Over the past few days, I have been in Sandusky, attending CodeMash. This was my second year at CodeMash, and once again, I think Jim Holmes and his team did an amazing job of putting this conference together. Their main quote of Free your mind! really got me thinking, and this year, I decided to attend sessions on things that really piqued my curiosity.
A Look into Ruby
Many of my friends had urged me to at least look at the language, and I figured that I’d appease the curiosity of my inner language junkie. I started out in Joe O’Brien and Jim Weirich‘s Ruby Koans session at the Precompiler on Wednesday.
Joe had said that many programmers are also gamers and that we need to treat the koans as a learning experience and not like some game. I’ll admit it – when I first started working on the koans, my gamer tendencies wanted to just fill in the blanks and make it on to the next test. It wasn’t until a few tests in when my inner programmer beat out my inner gamer and reminded me just how excited I get about programming languages in general. Having seen a lot of programming languages in my past – through college classes and other past experiences – I have a great understanding of the various programming paradigms out there. So when I saw how Ruby did certain things, it reminded me of other languages – both in functionality and in syntax. Working through these exercises in tests gave me a better understanding as to what tests can be used for.
I stopped with the koans towards the end of the session, but I have a feeling that once things settle down a bit more, I may focus on them again.
On Thursday, I caught the discussion What Makes Ruby Different with Marc Peabody covering Java, Leon Gersing covering C#, and Joe O’Brien covering Ruby. It wasn’t a “my language is better than yours” talk, and I was glad to see that. I liked the approach of comparing multiple languages to see how one is different.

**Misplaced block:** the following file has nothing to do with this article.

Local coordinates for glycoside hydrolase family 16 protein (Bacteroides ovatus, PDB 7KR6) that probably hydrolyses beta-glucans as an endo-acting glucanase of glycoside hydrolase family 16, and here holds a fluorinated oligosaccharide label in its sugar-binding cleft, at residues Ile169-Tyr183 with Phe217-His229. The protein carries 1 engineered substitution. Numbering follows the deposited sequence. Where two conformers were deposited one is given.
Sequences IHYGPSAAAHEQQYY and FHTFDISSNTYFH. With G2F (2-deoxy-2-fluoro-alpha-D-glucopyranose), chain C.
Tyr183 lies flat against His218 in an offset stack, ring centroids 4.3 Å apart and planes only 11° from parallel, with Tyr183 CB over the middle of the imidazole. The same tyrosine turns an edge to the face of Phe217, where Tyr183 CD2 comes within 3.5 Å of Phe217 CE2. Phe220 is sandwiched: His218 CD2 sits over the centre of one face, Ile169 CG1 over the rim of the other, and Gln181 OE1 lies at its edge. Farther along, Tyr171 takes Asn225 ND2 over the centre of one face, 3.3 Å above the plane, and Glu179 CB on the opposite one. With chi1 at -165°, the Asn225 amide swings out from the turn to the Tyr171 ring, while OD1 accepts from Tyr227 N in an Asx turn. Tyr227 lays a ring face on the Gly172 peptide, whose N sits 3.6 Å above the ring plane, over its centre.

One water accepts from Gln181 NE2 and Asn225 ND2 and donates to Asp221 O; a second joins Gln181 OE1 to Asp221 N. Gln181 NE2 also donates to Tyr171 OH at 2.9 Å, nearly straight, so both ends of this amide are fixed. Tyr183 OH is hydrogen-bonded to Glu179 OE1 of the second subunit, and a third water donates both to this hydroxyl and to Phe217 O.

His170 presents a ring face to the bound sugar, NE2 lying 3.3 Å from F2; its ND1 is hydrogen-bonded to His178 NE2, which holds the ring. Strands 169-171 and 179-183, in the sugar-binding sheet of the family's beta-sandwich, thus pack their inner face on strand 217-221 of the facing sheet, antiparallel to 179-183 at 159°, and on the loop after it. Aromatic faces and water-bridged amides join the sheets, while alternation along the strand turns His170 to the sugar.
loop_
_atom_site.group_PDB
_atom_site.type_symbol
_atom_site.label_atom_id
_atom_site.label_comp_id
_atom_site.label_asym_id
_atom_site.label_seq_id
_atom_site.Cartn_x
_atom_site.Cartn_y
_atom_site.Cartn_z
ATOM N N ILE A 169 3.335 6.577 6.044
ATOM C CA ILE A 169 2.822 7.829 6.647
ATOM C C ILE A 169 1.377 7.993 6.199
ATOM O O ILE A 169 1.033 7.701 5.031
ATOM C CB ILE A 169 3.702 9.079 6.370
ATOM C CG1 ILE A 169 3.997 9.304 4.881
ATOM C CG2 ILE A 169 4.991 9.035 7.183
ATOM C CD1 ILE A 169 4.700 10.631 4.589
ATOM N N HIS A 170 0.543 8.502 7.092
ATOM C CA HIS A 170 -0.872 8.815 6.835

After getting a brief glimpse of Ruby, I hope to look into it a bit more later this year.
I’ve been given the heads up to pay close attention to MVC, as I may need to use it on some upcoming projects. So I made sure to catch Chris Patterson’s talk on Maintainable ASP.NET MVC. It was good to see how the MVC pattern works. There was one point that he said that really caught my attention – “ASP.NET MVC is an alternative to and not a replacement for Web Forms.” I’ve been in a Web Forms world for awhile, and I always have seen MVC as an alternative, even though I have friends with strong opinions that MVC should be a replacement. It was good to see that there are others who see it as an alternative.
Refactoring the Programmer
The last talk that I really wanted to catch on Thursday was Joe O’Brien’s Refactoring the Programmer. Joe told us his story on getting into Ruby and the community, talking about having a mentor and how an informal mentor relationship is great too, and stressing the point to find something that you’re passionate about. In his talk, he recommended 3 books – The Passionate Programmer by Chad Fowler, Pragmatic Thinking and Learning by Andy Hunt, and Apprenticeship Patterns by Dave Hoover and Adewale Oshineye.
I absolutely loved this talk. Joe is right – it really should be all about finding something you’re passionate about and running with it. This year, you’ll see more blog posts on web technologies and database topics, since that’s where my true passion lies.
This is what I saw on the first couple days – the Precompiler and first day of talks. Look forward to the next post, Part 2, when I cover the talks I saw on Friday as well as some concluding thoughts.